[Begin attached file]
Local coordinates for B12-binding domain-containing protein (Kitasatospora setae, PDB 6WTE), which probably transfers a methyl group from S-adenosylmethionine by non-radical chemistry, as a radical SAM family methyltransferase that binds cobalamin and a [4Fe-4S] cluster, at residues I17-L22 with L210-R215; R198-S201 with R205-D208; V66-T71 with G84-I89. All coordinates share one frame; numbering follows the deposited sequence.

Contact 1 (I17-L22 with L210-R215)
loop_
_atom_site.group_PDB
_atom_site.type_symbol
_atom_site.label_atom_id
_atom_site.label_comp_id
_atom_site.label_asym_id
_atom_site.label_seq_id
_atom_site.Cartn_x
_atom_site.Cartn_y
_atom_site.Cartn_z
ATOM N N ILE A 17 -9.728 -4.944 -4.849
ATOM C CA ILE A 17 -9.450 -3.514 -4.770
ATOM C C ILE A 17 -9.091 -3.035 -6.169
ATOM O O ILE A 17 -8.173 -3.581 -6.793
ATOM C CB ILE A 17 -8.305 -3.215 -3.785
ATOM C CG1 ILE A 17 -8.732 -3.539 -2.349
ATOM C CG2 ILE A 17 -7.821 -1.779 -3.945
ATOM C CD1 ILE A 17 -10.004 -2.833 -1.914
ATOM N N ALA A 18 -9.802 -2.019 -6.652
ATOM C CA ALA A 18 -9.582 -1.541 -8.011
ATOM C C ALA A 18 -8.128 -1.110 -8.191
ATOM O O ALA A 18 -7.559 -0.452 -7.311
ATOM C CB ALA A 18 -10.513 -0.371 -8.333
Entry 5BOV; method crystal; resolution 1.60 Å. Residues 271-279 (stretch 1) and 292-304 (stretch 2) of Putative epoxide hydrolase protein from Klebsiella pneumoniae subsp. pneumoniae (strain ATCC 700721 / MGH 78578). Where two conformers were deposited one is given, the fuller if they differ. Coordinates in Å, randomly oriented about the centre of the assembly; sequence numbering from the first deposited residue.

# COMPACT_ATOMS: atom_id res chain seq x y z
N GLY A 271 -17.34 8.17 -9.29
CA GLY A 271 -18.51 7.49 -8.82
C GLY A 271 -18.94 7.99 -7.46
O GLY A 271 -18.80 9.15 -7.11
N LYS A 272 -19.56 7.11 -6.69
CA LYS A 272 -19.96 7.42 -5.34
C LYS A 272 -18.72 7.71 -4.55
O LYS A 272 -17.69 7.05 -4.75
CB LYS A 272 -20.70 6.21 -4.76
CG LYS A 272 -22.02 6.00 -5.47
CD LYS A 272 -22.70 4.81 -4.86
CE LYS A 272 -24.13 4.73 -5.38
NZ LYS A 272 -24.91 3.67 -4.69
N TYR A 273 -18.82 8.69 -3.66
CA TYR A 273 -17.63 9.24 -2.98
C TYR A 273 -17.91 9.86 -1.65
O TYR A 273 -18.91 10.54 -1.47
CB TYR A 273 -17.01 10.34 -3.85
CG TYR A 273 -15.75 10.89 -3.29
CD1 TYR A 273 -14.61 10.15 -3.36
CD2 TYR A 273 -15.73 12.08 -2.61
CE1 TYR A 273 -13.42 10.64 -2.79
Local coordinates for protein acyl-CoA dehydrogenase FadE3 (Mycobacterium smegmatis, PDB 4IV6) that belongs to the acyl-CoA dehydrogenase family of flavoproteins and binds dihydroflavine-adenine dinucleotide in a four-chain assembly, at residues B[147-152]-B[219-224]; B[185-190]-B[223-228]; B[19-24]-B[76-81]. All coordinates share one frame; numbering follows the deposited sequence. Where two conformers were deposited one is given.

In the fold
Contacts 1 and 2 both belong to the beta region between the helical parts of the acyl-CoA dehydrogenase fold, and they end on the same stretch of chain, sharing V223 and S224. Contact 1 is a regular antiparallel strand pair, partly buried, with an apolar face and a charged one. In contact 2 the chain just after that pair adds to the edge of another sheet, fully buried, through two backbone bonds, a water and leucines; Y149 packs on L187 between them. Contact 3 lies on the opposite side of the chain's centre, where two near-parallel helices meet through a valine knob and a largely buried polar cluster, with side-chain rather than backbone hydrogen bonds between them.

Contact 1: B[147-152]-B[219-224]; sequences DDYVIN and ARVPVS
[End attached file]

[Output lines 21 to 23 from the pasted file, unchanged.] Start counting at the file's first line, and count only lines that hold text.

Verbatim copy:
ATOM N N ALA A 18 -9.802 -2.019 -6.652
ATOM C CA ALA A 18 -9.582 -1.541 -8.011
ATOM C C ALA A 18 -8.128 -1.110 -8.191